Three Monarch Caterpillars munching on a milkweed at the Garland Community Garden - April 25, 2015

Journey North reported that Monarch butterflies left their roosts in Michoacán, Mexico, on March 24 in what is one of their latest departure on record.  It's a good thing though, as the Milkweeds, at least in North Texas, are for the most part barely substantial to support the caterpillars in this important first stage of their journey.  The milkweed is the only plant on which the Monarch butterfly will lay its eggs.

At the Garland Community Garden we have two puny Tropical Milkweeds which I noticed yesterday are now host to no less than seven Monarch Caterpillars.  I know there is a certain school of thought who say the tropical milkweeds are not good and the people should not grow them, but I can tell you for a fact that if the Monarchs had to depend on the tiny two inch native Texas Green milkweeds in our community garden today, they would be sorely out of luck. 

It takes about six weeks for Monarch to develop from an egg into a butterfly. The ones shown in the photo above from the Garland Community Garden have about another month to go.  They should be butterflies about the second or third week in May.  However, survival rates are low. Only about 5% survive to become fifth instars. The others are killed by a variety of predators, including ants, spiders, true bugs, beetles, and lacewing larvae.



1.  Life for the monarch begins as an egg, laid underneath a milkweed leaf.

Three to five days later . . .

2. That egg hatches into  a first instar larva (caterpillar).

Over 9 to 15 days . . .

[Larva (caterpillar) increases its body mass by about 2000 times as it molts and shedding ti skin five times to allow for this increase in size.  The period between each molt is called an 'instar".]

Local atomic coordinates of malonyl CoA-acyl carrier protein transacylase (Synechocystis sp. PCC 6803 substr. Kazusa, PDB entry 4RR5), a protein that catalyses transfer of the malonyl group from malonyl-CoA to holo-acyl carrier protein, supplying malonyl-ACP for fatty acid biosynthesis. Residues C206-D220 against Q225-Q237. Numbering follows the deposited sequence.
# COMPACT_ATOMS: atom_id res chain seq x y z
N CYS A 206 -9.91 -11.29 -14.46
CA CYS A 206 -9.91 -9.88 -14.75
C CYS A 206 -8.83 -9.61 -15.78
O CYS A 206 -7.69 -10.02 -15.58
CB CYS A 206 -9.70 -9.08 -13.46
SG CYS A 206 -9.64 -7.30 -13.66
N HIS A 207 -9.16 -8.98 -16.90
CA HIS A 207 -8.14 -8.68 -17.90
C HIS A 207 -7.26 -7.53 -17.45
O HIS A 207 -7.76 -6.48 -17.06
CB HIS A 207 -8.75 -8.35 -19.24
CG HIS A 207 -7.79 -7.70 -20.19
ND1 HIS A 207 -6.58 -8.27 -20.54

At about two weeks or 15 days. . .

3. Caterpillar pupates.  They form a shell called a chrysalis or pupa.

Nine to fourteen days later. . .

4. Adult butterfly emerges from the pupa casing, pumps fluid from its abdomen into its wings and flies off to nectar, mate and if a female to lay eggs.

Adult butterflies that don't migrate live another 2 to 6 weeks.


More detail on Monarchs can be found HERE.



Yesterday (Sunday April 26) I returned to look at the Monarch catepillars.  They have eaten all the leaves from both milkweed plants which were only about 15 inches high.  When I saw them they were munching on the stems.  I don't think the caterpillars are large enough to form pupas so my guess is they will die.  I'll report on Tuesday with an update.  I've called all my friends and no one has plants any taller than few inch seedlings.

I wonder if, due to our cold wet spring and the late arrival of the milkweed if we will experience a loss in the Monarch population as we did a couple of years ago.

The photo below was taken at dusk of the same day the photo at the beginning of this article was taken. All the leaves are gone.  In the bottom left you can see a caterpillar munching on a stem.  Notice all the green leaves in the bottom of the photo above.  These are milkweed leaves.  By the time I saw them in the morning they had already defoliated the top part of the plant.  By evening of that same day they had defoliated the entire plant--in the space of about six hours.

Recognize 38802 Views